Phys. Rev. Lett. 111(17), 2013.|
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Phase transitions are ubiquitous in nature. The canonical examples stem from the physical sciences: thus materials exhibit sharp transitions from solid to liquid to gaseous form when temperature or pressure crosses some threshold. Magnetisation in some materials is another example. These state transitions may generally be associated with an order parameter - the density, for example, in solid-liquid-gas transitions, or average magnetisation in a metal - which changes abruptly (or undergoes a discontinuity) when some system parameter, like temperature, crosses a critical threshold. An important class of phase transitions, furthermore, may be characterised as order-disorder transitions. Thus, for example, the molecules in a solid are highly ordered in space, while those in a liquid are more disordered. Similarly, in a magnetised material all the electrons spin in the same direction (order) while if the material becomes demagnetised the electrons spins are randomised (disorder).
What these complex dynamical systems have in common, is that they comprise large ensembles of interacting elements - the molecules in a gas, electron spins in a magnetic material. Thus it should come as no surprise that we should find phase transitions in a huge variety of complex systems comprising large ensembles of interacting elements, such as financial markets, neural systems, ecosystems, flocking birds, etc. Somewhat counter-intuitively, in a variety of complex systems disorder is associated with a "normal" state, while order is associated with a "pathological" state. So for example in a healthy financial market, prices appear to fluctuate quite randomly, whereas market crashes are associated with more ordered "herding" behaviour, leading to instability. In a similar vein, some types of epileptic seizures are associated with an abnormal degree of synchronisation of neural activity, in contrast to the comparatively desynchronised activity observed in a normally functioning brain.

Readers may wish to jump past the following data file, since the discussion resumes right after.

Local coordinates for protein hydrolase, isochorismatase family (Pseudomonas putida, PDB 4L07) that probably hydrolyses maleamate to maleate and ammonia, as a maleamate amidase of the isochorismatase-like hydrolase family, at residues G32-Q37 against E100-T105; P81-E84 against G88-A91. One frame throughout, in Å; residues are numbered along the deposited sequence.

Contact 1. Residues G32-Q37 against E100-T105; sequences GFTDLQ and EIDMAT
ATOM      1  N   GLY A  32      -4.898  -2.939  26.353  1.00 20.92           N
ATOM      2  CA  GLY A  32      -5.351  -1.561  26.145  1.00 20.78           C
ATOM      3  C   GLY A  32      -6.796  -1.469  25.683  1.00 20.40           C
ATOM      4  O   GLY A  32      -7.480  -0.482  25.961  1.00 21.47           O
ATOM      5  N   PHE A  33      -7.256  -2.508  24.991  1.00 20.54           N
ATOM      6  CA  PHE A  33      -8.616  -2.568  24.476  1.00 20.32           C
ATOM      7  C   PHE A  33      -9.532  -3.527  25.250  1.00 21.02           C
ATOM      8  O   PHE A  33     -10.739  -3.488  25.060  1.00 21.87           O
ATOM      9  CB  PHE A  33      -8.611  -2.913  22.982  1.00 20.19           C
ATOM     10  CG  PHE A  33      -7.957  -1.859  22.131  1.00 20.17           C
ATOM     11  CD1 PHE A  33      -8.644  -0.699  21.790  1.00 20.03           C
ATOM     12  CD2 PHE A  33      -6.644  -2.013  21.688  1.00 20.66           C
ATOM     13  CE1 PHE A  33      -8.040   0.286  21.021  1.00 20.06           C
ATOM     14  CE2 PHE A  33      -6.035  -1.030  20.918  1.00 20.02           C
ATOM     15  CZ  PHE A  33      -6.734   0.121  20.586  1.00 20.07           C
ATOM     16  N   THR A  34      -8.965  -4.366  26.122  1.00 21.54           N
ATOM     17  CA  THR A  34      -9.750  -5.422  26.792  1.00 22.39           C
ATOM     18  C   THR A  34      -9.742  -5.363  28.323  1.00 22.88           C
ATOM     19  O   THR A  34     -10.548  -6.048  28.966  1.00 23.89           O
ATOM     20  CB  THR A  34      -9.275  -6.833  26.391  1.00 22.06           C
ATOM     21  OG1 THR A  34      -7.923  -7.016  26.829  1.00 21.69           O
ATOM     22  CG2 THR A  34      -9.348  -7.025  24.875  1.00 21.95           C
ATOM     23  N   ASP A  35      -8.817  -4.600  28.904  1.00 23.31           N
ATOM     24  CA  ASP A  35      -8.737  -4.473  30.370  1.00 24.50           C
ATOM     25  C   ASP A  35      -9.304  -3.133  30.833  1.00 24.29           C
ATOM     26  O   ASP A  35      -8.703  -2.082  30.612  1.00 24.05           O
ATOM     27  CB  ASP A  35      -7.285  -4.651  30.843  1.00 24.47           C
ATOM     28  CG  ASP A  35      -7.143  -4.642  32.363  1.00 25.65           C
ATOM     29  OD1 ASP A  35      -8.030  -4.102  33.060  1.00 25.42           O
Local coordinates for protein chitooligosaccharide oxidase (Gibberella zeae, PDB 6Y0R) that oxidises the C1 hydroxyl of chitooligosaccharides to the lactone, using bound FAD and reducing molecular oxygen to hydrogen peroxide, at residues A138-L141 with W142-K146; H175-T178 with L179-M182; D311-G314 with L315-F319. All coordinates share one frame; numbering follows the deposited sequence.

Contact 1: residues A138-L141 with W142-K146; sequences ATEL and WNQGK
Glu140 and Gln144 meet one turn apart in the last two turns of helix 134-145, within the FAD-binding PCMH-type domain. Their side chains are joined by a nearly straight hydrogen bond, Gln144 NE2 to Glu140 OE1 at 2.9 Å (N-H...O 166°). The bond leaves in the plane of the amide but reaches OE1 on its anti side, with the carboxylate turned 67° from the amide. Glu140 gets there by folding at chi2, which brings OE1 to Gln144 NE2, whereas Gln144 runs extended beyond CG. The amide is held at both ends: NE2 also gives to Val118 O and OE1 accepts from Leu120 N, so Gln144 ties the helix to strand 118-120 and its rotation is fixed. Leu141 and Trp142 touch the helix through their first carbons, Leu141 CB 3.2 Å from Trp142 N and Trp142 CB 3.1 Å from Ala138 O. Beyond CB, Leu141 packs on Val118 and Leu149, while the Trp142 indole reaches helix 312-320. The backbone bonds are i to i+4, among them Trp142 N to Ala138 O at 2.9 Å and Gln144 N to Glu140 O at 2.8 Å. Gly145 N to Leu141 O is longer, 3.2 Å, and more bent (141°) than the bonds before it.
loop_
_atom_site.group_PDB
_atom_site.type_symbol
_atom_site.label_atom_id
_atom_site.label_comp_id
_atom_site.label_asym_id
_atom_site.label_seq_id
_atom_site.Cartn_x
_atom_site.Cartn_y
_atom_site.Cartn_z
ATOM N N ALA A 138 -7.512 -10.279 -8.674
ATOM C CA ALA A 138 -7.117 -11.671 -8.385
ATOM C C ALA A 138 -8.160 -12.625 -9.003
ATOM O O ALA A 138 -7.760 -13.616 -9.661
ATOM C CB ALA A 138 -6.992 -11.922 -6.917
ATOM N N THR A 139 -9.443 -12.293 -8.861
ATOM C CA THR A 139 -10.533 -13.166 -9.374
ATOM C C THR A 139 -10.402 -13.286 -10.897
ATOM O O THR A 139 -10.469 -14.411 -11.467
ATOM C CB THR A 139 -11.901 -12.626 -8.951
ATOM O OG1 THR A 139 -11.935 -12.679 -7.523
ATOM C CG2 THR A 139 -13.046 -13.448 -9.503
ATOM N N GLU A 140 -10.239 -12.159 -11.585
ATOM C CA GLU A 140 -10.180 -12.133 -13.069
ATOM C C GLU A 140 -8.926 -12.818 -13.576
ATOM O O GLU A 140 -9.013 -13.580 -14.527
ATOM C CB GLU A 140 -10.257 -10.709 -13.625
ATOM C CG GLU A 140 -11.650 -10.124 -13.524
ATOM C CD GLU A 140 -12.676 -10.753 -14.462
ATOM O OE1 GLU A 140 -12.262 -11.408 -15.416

Obviously, it would be of major importance if we were able to predict when a complex dynamical system is about to transition from healthy disorder to pathological order, and a substantial research effort has been spent on ways to do this. One line of attack is via information theory. In particular, so-called mutual information between individual elements of a complex system - roughly, how much the state of one element tells you about the state of the other - turns out to be a useful characterisation of the order/disorder balance: if the average order in a system is very high, then average mutual information is low, since there is not much uncertainty in the state of individual elements to begin with, and consequently one element doesn't tell you much about the state of another. But if average order is very low then then average mutual information between system elements is again low; now system elements behave near-independently, so again one element doesn't tell you much about the state of another.
Hence we would expect that mutual information attains a peak value at some intermediate balance between order and disorder, and indeed this is exactly what we see in a range of complex systems. But - and here's why mutual information is not a useful predictor for phase transitions - the peak value of mutual information inevitably turns out to fall exactly at the phase transition. So imagine you are tracking the average mutual information in a financial market, and observe it to be rising over time. Then the market crashes - it has undergone a phase transition from disordered to ordered dynamics - and you subsequently observe that average mutual information falls again (this is, in fact, exactly what we do see in real-world financial crashes). Thus, since your mutual information indicator peaked at the crash, it only warned you about the crash after it happened!
So what better information-theoretic predictors for phase transitions might there be? Our own research was motivated by the observation that mutual information is in some sense "static"; it measures the relationships between system elements at a fixed point in time. We felt that it was thus missing out on an essential aspect of complex dynamical systems - namely, the dynamics; that is, how system elements interact, or mediate each other's behaviour, over time. What we really wanted to measure was how, in some sense, information "flows through the system" over time. To this end, we decided to investigate a recent addition to the information-theorist's arsenal, so-called transfer entropy. Transfer entropy is a kind of time-lagged mutual information (adjusted to discount shared historical information) that may be interpreted - although this interpretation is controversial - as a measure of information flow, or (even more controversially) as a measure of "causal influence" between system elements.